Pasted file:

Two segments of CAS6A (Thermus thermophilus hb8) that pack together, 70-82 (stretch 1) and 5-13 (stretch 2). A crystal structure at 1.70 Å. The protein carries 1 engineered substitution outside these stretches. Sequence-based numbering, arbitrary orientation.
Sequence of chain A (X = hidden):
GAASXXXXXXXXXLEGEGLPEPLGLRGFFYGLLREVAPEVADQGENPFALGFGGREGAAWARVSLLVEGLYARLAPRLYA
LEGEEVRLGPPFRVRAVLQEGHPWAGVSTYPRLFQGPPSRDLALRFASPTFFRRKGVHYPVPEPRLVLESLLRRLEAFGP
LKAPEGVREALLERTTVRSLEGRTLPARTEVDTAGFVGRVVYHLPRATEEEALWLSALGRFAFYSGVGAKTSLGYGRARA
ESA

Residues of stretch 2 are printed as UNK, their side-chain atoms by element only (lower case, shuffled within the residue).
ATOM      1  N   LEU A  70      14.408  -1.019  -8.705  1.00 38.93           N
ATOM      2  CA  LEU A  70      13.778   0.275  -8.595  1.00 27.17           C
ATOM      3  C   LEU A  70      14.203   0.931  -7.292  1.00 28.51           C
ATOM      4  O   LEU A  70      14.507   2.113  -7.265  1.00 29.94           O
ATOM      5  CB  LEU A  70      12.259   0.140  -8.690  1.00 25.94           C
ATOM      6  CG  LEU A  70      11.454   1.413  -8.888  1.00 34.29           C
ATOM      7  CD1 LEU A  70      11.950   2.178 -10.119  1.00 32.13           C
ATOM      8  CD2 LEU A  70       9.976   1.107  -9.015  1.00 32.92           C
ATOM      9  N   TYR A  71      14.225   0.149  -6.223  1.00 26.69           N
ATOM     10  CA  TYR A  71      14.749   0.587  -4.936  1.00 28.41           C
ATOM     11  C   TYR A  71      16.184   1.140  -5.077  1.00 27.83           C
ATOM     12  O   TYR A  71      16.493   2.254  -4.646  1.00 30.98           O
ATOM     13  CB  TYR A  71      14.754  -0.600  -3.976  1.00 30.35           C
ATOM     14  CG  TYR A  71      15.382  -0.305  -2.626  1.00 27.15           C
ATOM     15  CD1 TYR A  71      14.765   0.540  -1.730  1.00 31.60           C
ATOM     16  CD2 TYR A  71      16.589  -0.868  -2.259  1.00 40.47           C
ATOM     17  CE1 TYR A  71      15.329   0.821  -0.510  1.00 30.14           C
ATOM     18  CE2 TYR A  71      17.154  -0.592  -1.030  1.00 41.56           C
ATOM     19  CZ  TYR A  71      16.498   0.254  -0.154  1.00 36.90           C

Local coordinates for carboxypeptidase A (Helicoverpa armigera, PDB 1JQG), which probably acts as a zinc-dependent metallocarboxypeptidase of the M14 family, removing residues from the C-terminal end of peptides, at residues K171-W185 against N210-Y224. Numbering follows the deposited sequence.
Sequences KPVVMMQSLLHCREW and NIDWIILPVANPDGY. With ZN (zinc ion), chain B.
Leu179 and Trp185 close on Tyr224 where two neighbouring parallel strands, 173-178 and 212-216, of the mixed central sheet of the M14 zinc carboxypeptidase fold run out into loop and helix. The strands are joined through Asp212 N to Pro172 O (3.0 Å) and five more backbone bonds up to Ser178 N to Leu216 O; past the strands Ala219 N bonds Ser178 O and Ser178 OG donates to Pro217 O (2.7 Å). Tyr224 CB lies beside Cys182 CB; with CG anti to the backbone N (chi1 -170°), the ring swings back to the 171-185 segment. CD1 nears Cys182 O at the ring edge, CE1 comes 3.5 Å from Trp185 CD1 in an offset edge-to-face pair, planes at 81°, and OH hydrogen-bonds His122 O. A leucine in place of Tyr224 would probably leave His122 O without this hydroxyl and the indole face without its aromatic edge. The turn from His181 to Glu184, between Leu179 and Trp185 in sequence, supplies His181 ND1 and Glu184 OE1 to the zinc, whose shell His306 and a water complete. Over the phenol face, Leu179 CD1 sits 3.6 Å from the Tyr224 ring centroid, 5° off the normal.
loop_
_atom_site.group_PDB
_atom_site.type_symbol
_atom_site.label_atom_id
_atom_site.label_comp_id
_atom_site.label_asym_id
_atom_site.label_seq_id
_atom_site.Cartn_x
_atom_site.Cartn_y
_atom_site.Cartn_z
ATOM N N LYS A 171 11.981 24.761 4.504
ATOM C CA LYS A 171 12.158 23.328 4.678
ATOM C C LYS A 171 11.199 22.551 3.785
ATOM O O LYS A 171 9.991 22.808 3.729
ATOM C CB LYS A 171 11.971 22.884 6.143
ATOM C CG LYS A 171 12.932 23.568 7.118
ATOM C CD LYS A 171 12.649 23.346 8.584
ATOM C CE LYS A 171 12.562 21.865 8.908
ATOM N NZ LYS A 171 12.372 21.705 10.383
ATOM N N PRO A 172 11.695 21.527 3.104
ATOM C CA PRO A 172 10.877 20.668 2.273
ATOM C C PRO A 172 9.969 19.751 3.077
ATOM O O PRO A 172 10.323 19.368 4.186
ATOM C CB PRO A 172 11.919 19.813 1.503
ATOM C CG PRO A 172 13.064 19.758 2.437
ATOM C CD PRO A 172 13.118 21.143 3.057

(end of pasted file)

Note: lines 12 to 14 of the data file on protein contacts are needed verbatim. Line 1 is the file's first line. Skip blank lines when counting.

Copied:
ATOM      5  CB  LEU A  70      12.259   0.140  -8.690  1.00 25.94           C
ATOM      6  CG  LEU A  70      11.454   1.413  -8.888  1.00 34.29           C
ATOM      7  CD1 LEU A  70      11.950   2.178 -10.119  1.00 32.13           C